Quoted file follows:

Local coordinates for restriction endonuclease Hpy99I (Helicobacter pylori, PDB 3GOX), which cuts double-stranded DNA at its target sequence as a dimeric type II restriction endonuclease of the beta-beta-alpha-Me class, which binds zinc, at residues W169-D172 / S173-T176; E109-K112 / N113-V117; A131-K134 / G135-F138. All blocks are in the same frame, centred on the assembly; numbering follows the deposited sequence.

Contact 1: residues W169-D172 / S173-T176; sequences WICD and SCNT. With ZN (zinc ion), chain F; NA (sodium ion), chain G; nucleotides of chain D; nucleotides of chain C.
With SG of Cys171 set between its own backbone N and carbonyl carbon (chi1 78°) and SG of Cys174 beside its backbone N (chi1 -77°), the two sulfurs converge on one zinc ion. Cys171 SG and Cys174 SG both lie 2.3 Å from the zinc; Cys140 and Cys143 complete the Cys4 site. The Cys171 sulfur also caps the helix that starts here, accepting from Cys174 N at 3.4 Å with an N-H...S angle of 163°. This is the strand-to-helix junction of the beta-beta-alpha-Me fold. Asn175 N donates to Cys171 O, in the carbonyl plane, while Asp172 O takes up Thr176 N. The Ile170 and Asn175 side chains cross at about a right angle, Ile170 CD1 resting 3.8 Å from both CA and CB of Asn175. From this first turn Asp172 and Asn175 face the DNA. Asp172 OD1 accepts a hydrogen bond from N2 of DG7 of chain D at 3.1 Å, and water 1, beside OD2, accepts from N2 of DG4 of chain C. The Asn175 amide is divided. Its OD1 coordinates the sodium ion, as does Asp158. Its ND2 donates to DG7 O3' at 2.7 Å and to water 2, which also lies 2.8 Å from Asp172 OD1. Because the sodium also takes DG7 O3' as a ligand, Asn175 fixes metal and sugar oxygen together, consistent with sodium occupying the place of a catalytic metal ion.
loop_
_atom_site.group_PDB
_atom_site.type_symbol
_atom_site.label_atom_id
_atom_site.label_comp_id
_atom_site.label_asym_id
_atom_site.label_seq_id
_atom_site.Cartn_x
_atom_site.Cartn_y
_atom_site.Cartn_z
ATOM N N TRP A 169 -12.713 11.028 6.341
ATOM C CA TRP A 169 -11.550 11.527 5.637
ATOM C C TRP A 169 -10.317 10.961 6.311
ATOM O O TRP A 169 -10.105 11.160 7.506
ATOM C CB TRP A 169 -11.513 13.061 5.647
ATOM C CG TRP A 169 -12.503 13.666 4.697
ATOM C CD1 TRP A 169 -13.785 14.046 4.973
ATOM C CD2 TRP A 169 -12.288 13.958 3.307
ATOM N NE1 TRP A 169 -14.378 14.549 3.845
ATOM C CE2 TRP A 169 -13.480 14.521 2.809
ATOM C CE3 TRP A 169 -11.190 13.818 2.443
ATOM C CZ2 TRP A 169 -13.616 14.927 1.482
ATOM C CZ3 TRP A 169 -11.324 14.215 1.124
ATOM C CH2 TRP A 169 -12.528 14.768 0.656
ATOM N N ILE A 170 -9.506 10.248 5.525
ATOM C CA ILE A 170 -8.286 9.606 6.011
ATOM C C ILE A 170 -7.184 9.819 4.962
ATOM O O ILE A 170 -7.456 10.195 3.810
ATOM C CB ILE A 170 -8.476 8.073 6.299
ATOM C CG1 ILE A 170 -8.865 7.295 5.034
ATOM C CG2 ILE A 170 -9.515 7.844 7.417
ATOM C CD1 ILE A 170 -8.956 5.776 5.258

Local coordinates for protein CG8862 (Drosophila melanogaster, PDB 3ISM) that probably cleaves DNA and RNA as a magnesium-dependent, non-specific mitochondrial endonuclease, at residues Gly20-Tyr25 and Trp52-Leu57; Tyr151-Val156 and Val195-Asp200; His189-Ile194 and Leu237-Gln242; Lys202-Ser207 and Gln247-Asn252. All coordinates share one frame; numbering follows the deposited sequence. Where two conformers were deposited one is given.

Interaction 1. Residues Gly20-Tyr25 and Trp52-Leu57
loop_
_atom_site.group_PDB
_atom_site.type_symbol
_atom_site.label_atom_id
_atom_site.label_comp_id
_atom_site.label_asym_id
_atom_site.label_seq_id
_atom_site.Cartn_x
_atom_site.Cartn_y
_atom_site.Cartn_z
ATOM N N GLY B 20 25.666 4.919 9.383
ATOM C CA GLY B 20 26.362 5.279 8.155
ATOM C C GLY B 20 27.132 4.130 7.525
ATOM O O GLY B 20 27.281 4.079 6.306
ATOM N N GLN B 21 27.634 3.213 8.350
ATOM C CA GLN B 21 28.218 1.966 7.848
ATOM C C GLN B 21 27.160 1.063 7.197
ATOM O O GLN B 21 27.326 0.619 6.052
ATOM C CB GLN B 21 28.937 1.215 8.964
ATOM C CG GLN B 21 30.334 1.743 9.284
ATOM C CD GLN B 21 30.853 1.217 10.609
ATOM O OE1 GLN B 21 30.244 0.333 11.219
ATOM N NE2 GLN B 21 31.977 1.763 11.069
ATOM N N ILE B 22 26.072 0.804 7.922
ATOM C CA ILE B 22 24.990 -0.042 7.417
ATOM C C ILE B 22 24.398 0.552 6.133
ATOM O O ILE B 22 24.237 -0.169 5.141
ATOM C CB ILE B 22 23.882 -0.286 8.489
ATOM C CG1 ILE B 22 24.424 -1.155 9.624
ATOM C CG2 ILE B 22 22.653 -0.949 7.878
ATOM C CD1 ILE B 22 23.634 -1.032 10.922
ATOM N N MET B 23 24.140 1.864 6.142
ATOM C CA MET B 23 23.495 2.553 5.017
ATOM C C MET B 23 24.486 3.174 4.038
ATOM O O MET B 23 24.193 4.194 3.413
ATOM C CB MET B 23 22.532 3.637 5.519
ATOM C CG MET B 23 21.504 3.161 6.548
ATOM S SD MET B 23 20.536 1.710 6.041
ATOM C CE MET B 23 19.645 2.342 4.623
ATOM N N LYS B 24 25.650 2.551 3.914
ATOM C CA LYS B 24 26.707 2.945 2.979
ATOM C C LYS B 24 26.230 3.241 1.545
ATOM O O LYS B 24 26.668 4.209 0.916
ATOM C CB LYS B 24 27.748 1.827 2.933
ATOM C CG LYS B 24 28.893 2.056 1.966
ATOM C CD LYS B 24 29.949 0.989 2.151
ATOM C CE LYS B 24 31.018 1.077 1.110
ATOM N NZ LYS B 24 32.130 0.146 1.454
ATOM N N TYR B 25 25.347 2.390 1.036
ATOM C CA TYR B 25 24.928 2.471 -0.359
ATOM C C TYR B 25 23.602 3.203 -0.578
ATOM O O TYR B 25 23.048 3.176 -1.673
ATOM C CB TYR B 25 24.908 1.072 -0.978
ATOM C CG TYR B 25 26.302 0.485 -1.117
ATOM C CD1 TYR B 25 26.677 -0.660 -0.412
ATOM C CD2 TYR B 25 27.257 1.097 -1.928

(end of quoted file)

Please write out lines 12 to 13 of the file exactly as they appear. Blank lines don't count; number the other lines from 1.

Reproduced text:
_atom_site.Cartn_y
_atom_site.Cartn_z